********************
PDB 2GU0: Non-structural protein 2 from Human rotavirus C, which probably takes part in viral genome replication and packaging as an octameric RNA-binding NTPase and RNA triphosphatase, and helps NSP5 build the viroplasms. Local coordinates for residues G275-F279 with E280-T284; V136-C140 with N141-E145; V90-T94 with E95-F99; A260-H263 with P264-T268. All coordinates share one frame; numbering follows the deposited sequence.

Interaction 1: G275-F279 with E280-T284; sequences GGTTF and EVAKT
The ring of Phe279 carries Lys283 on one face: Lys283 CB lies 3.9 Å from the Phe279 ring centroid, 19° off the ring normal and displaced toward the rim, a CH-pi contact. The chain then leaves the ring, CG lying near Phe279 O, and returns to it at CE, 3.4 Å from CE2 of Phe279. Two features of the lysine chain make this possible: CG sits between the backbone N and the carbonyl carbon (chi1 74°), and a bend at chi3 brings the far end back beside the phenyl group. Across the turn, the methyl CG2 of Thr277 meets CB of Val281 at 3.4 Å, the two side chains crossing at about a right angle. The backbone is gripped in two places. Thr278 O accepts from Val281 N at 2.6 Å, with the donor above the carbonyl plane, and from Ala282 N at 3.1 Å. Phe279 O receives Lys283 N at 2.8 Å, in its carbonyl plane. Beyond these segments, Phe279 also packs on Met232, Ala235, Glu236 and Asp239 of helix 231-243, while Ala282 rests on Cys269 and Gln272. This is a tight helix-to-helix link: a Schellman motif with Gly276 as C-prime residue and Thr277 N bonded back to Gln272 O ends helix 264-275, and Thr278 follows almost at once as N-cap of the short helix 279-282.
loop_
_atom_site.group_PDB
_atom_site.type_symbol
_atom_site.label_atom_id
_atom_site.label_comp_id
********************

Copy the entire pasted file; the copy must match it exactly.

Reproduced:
PDB 2GU0: Non-structural protein 2 from Human rotavirus C, which probably takes part in viral genome replication and packaging as an octameric RNA-binding NTPase and RNA triphosphatase, and helps NSP5 build the viroplasms. Local coordinates for residues G275-F279 with E280-T284; V136-C140 with N141-E145; V90-T94 with E95-F99; A260-H263 with P264-T268. All coordinates share one frame; numbering follows the deposited sequence.

Interaction 1: G275-F279 with E280-T284; sequences GGTTF and EVAKT
The ring of Phe279 carries Lys283 on one face: Lys283 CB lies 3.9 Å from the Phe279 ring centroid, 19° off the ring normal and displaced toward the rim, a CH-pi contact. The chain then leaves the ring, CG lying near Phe279 O, and returns to it at CE, 3.4 Å from CE2 of Phe279. Two features of the lysine chain make this possible: CG sits between the backbone N and the carbonyl carbon (chi1 74°), and a bend at chi3 brings the far end back beside the phenyl group. Across the turn, the methyl CG2 of Thr277 meets CB of Val281 at 3.4 Å, the two side chains crossing at about a right angle. The backbone is gripped in two places. Thr278 O accepts from Val281 N at 2.6 Å, with the donor above the carbonyl plane, and from Ala282 N at 3.1 Å. Phe279 O receives Lys283 N at 2.8 Å, in its carbonyl plane. Beyond these segments, Phe279 also packs on Met232, Ala235, Glu236 and Asp239 of helix 231-243, while Ala282 rests on Cys269 and Gln272. This is a tight helix-to-helix link: a Schellman motif with Gly276 as C-prime residue and Thr277 N bonded back to Gln272 O ends helix 264-275, and Thr278 follows almost at once as N-cap of the short helix 279-282.
loop_
_atom_site.group_PDB
_atom_site.type_symbol
_atom_site.label_atom_id
_atom_site.label_comp_id